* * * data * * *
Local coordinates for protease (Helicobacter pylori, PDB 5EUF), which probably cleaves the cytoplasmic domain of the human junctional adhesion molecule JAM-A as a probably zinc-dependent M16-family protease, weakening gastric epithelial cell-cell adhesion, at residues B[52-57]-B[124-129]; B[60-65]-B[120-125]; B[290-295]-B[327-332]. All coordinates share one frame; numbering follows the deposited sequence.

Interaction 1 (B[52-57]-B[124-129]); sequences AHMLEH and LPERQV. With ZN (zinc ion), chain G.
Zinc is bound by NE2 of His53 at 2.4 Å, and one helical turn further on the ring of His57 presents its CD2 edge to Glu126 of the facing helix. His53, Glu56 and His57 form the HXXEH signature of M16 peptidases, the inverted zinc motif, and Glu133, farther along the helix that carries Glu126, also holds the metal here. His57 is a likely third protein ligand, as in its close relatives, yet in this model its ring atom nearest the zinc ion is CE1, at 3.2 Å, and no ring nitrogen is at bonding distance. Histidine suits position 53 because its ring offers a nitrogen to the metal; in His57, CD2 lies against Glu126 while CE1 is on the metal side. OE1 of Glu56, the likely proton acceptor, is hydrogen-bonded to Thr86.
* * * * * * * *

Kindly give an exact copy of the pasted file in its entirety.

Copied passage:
Local coordinates for protease (Helicobacter pylori, PDB 5EUF), which probably cleaves the cytoplasmic domain of the human junctional adhesion molecule JAM-A as a probably zinc-dependent M16-family protease, weakening gastric epithelial cell-cell adhesion, at residues B[52-57]-B[124-129]; B[60-65]-B[120-125]; B[290-295]-B[327-332]. All coordinates share one frame; numbering follows the deposited sequence.

Interaction 1 (B[52-57]-B[124-129]); sequences AHMLEH and LPERQV. With ZN (zinc ion), chain G.
Zinc is bound by NE2 of His53 at 2.4 Å, and one helical turn further on the ring of His57 presents its CD2 edge to Glu126 of the facing helix. His53, Glu56 and His57 form the HXXEH signature of M16 peptidases, the inverted zinc motif, and Glu133, farther along the helix that carries Glu126, also holds the metal here. His57 is a likely third protein ligand, as in its close relatives, yet in this model its ring atom nearest the zinc ion is CE1, at 3.2 Å, and no ring nitrogen is at bonding distance. Histidine suits position 53 because its ring offers a nitrogen to the metal; in His57, CD2 lies against Glu126 while CE1 is on the metal side. OE1 of Glu56, the likely proton acceptor, is hydrogen-bonded to Thr86.